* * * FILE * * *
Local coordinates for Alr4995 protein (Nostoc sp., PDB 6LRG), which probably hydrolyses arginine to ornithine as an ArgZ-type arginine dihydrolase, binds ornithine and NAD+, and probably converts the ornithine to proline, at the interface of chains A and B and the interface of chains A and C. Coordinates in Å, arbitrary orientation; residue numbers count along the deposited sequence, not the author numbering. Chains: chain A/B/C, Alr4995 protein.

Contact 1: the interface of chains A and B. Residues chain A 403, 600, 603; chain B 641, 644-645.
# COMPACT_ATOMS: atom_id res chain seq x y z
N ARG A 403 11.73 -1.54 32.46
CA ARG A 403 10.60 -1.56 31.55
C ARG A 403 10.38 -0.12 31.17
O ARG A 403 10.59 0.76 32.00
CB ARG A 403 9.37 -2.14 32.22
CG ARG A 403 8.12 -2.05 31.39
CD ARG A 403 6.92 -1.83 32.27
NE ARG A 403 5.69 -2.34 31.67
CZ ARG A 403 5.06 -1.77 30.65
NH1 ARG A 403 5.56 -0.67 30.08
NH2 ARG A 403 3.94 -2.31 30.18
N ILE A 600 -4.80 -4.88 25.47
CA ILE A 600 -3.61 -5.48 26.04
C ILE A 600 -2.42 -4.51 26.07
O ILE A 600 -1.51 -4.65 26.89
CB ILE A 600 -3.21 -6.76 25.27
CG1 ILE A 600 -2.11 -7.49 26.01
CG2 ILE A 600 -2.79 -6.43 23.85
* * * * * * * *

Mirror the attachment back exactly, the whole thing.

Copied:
Local coordinates for Alr4995 protein (Nostoc sp., PDB 6LRG), which probably hydrolyses arginine to ornithine as an ArgZ-type arginine dihydrolase, binds ornithine and NAD+, and probably converts the ornithine to proline, at the interface of chains A and B and the interface of chains A and C. Coordinates in Å, arbitrary orientation; residue numbers count along the deposited sequence, not the author numbering. Chains: chain A/B/C, Alr4995 protein.

Contact 1: the interface of chains A and B. Residues chain A 403, 600, 603; chain B 641, 644-645.
# COMPACT_ATOMS: atom_id res chain seq x y z
N ARG A 403 11.73 -1.54 32.46
CA ARG A 403 10.60 -1.56 31.55
C ARG A 403 10.38 -0.12 31.17
O ARG A 403 10.59 0.76 32.00
CB ARG A 403 9.37 -2.14 32.22
CG ARG A 403 8.12 -2.05 31.39
CD ARG A 403 6.92 -1.83 32.27
NE ARG A 403 5.69 -2.34 31.67
CZ ARG A 403 5.06 -1.77 30.65
NH1 ARG A 403 5.56 -0.67 30.08
NH2 ARG A 403 3.94 -2.31 30.18
N ILE A 600 -4.80 -4.88 25.47
CA ILE A 600 -3.61 -5.48 26.04
C ILE A 600 -2.42 -4.51 26.07
O ILE A 600 -1.51 -4.65 26.89
CB ILE A 600 -3.21 -6.76 25.27
CG1 ILE A 600 -2.11 -7.49 26.01
CG2 ILE A 600 -2.79 -6.43 23.85